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An article from China.org
Twenty-three years after Samuel Huntington’s popular book “The Clash of Civilizations” was published and aroused calls for dialogue between different civilizations, it is still as relevant as ever in the current era of regional confrontations and inter-religious mistrust. In this context, and through an initiative with the United Nations Educational, Scientific and Cultural Organization (UNESCO) and the Chinese Ministry of Education, the first Asia-Pacific Youth Dialogue opened on Sept. 21, the International Day of Peace, in the southwestern city of Chengdu, Sichuan Province.
Around 200 young delegates from 46 countries of the Asia-Pacific region gathered to discuss how to build a nexus between Asia Pacific civilizations, cultures, social cohesion, respect for diversity and peace building, as well as engaging with the youth as agents of change and custodians of the future regionally and internationally.
The initiative coincides with the call of the country’s policymakers to boost regional cooperation and development as President Xi Jinping proposed in a speech last year at the Boao Forum for Asia (BFA). This, he said, could act as a platform to enhance interactions among young people, local communities and the media and to form a network of cooperation.
Dr. Marielza Oliveira, director and UNESCO representative to the People’s Republic of China, the Democratic People’s Republic of Korea, Japan, Mongolia and the Republic of Korea, said at the opening ceremony, “The youth delegates here are chosen from thousands of applicants and represent the best, the brightest and the most committed who come together to discuss what needs to be done to defend the dignity of all human beings.”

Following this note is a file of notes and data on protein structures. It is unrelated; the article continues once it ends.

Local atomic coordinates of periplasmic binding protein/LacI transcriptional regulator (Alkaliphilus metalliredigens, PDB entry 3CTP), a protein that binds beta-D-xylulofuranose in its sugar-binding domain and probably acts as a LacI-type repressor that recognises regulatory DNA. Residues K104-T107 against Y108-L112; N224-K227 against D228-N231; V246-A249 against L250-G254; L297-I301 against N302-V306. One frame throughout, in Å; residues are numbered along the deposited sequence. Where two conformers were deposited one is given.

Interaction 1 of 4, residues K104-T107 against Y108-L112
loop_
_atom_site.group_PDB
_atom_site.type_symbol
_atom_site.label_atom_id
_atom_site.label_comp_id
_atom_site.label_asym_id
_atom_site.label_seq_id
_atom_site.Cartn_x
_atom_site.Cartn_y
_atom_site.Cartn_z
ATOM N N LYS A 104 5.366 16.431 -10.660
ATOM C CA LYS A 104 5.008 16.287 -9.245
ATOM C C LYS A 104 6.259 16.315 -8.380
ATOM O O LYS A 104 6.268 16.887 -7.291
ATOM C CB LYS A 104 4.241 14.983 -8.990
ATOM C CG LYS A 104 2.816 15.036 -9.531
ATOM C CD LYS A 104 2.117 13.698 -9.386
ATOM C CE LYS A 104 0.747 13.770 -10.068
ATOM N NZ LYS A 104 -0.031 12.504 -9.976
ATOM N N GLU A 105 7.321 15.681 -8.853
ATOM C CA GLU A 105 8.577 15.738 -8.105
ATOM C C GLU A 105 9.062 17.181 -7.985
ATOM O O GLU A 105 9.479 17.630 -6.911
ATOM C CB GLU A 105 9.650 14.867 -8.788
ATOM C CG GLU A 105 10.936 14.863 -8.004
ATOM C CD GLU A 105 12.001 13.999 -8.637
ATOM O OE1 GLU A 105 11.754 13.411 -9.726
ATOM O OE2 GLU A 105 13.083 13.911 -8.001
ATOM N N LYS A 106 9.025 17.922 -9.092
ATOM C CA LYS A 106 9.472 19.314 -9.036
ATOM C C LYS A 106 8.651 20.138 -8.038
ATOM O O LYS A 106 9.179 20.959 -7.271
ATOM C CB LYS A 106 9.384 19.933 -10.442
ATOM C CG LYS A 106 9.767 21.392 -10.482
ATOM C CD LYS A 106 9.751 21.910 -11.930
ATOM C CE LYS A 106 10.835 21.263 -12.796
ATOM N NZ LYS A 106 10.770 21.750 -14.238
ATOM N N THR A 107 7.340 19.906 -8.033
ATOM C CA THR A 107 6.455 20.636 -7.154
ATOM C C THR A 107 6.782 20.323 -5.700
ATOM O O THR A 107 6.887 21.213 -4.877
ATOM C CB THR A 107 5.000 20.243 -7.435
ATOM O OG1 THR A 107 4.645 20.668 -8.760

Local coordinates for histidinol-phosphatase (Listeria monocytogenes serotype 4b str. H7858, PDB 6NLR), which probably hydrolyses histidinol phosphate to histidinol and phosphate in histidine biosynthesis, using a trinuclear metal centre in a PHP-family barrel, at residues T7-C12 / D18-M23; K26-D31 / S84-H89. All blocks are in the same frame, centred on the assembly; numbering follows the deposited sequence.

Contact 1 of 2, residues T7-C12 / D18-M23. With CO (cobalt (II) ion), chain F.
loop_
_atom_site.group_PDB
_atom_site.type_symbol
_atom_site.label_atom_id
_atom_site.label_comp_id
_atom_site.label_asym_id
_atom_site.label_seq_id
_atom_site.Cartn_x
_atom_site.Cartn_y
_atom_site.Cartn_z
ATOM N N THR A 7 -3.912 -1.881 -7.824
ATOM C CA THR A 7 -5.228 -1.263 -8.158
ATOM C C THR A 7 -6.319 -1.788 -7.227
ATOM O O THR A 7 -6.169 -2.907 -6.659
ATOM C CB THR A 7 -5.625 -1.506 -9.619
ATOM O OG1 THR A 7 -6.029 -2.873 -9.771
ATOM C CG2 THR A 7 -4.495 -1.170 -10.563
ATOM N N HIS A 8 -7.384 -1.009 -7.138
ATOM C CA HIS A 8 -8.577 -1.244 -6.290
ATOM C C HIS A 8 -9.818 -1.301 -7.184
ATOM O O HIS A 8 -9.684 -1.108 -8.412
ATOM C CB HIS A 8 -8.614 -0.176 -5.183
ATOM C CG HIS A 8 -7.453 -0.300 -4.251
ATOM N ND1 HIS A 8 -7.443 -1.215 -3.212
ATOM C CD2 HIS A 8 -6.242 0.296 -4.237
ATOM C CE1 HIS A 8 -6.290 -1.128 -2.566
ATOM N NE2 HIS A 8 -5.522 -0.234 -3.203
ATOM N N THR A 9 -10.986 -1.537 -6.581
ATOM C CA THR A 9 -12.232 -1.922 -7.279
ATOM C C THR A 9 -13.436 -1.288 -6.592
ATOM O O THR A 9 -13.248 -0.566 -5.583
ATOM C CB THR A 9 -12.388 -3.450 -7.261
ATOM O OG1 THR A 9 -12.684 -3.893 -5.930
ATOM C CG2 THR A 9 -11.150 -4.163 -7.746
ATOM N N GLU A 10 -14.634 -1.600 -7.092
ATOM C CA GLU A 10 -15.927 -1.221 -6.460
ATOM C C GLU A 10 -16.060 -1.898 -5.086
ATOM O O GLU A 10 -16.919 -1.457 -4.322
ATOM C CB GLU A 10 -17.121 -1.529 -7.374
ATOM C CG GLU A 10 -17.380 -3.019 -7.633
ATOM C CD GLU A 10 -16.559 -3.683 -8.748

She called for young people to act on the domestic and international problems they face, citing the fact that British youth might be the hardest hit by the Brexit scenario due to their inaction before and during the referendum.
Robert H. Xiao, CEO of Perfect World Co., Ltd., China’s online gaming giant and sponsor of the event, highlighted three keywords, i.e. communication, hope and responsibility, as his expectations for the young people.
“Communication is the foundation on which Asian young people can build mutual understanding, find mutual benefits and grow together,” said Xiao. “Communication among Asian countries and among young people in particular, is an important source of confidence and recognition of Asian civilization.”
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“It is also the basis for Asian people to build mutual understanding and benefits, and achieve joint development.”
When asked about his expectation for the event, Andrew Lesa, a youth delegate and also a diplomat from New Zealand told China.org.cn he wanted to see actions in earnest following the event.
“At a lot of meetings, all we do is talk.” He hoped that after the meeting and when everyone had returned home, there could be tangible projects and activities staged in their respective countries on the important agenda items of the event so as to “make a difference on the ground.”
Hoe Wee Kiat, a youth delegate from Singapore, told China.org.cn the event could enable them to learn about each other’s culture and civilization. “Youth can be agents of change, and they should be more proactive and take the initiative in making a positive difference.”
The three-day event is envisioned as a dynamic and participatory event utilizing a combination of plenary lectures and workshops organized both thematically and sub-regionally, and fun activities to provide learning and networking opportunities for the youth.
According to the organizer, the initiative is a follow-up to discussions on Young Global Citizens for a Sustainable Planet in 2015 and leads up to the 2017 Asian Civilization Dialogue Forum in China.